Mommy Katie: What Do You Do After A Head Injury?

Friday, March 27, 2015

What Do You Do After A Head Injury?

We all do our best to plan all aspects of our daily lives. One of the things that we can’t plan for is an accident that severely injures a family member. A head injury in particular can have a serious impact on the person injured and their immediate family. Head injuries account for about 1.5 million emergency room trips every year in the United States. For most moms, there is little that can be done to prepare yourself, not to mention your family, for coping with this type of serious injury.
So, if a spouse, loved one or friend has sustained a head injury on the job or due to a car or other type of accident, here are a few tips for preparing yourself and your family to deal with the expected and unexpected consequences of this unfortunate reality.
Maintaining Family Life after a Head Injury
Unfortunately, head injuries are an all too common result of motor vehicle accidents and certain occupational work accidents. While there is not much that can be done to prepare for the accident, there are several things you can do to ensure your family is properly coping with the fact that dad has been injured.
1. Talk to Your Children about the Injury
While this may sound obvious, it is actually the hardest thing for most moms to do. Moms have a tendency to shield family members, especially children, from stressful or unpleasant situations. This is perfectly normal, but in this instance, your children need to know and understand what has happened. If they're left in the dark, they may create their own, incorrect explanations for why dad has been acting different or doesn't do all the things he used to do, prior to the injury.
recent article from BrainLine Kids addresses the steps a mother can take before talking to her children about head injuries. The goal here is to help your children understand, not to keep them in the dark about the situation. Though we are naturally driven to protect the emotions of our children, silence is not the answer when it comes to dealing with a head injury in the family.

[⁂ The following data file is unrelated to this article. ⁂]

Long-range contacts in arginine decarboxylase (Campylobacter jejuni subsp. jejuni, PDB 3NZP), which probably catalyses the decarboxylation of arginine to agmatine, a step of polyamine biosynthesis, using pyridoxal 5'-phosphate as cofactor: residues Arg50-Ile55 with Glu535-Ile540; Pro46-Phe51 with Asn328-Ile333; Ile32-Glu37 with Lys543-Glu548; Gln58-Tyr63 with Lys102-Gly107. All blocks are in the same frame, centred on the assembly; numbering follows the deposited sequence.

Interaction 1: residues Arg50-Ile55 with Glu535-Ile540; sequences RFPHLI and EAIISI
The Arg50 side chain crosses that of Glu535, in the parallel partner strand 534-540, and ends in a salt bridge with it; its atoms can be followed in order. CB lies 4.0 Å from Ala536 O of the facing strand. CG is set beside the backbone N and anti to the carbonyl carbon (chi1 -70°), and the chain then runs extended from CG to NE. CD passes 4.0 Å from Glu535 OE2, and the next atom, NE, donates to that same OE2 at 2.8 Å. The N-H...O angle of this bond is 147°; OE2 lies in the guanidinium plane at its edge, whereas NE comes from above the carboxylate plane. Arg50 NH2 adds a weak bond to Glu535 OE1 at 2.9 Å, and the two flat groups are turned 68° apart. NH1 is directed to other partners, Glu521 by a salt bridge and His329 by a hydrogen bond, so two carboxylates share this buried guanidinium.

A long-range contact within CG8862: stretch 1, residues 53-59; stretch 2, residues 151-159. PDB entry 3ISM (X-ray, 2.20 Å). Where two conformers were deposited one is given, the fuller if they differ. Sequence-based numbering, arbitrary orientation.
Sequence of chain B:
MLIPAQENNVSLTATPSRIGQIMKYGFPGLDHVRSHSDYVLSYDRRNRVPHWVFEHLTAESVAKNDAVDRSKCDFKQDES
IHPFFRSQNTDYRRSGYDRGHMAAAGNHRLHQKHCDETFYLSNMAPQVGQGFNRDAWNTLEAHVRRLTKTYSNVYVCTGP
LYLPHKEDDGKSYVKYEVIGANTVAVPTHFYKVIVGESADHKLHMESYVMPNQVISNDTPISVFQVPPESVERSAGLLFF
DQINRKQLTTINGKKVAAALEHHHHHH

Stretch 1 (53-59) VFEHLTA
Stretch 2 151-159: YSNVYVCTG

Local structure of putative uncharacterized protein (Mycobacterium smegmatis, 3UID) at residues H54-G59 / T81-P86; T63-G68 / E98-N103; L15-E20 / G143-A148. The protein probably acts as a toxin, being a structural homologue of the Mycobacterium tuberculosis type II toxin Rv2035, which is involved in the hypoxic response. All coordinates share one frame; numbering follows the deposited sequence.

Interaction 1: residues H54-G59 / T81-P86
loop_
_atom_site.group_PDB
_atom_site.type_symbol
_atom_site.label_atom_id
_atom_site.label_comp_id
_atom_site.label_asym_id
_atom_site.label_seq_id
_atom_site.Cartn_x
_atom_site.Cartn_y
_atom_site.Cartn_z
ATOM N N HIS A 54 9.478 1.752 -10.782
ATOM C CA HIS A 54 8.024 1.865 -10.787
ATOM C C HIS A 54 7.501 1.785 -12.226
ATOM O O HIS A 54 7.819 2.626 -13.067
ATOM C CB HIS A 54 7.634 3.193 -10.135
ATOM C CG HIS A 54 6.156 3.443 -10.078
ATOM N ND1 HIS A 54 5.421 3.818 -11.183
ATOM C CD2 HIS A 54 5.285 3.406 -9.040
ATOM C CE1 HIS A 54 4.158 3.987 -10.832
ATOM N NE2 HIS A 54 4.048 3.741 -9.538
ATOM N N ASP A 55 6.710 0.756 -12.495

2. Double Up on Your Routines
Do not misinterpret this as the need to increase the number of routines in your family life. It means that you should review your current routines and streamline them to be more effective. Because of their injury, your spouse will need your assistance more than ever. Prior to the injury, they may have been completely independent. But it’s likely, depending on severity of the injury, that they’re going to become dependent on you and the rest of the family more now than ever. Anything you can do to make more time for handling their needs will be beneficial. For example, if you normally spread out your laundry duties over two or three days, consider getting it all done in one day and freeing up that additional time for helping your spouse accomplish tasks or chores that they used to handle on their own.
3. Consult Others for Support
Panic is the first emotion you’re likely to feel when you find out your spouse has sustained a head injury. However, panicking will only lead to unnecessary stress that in turn reduces your ability to effectively and efficiently manage your family while your spouse is recovering and out of work.
Take things one day at a time until you find a rhythm that works best for you and your family. Part of this approach is to consult with others who can offer you support. This support can come from a family member, friend, coworker or a professional trained to help you through these types of situations.
Where to Start When Dealing with a Spouse’s Head Injury
The first step following this type of incident should always be contacting a qualified personal injury attorney to handle your spouse’s case. The tips listed above are simply pointers for helping you get yourself and your family adjusted to the new circumstances that arise as a result of a head injury.
Once you start implementing these tips, you’ll see that over time things will start to get easier and become more routine for you, your spouse and your family. Depending on the severity of the head injury, your spouse could be out of work for anywhere from a few months to a couple of years. Regardless of the amount of time, you need to prepare for the road ahead. Using the strategies shared in this article will get you started down that path a step at a time.

This post was created by a guest writer.
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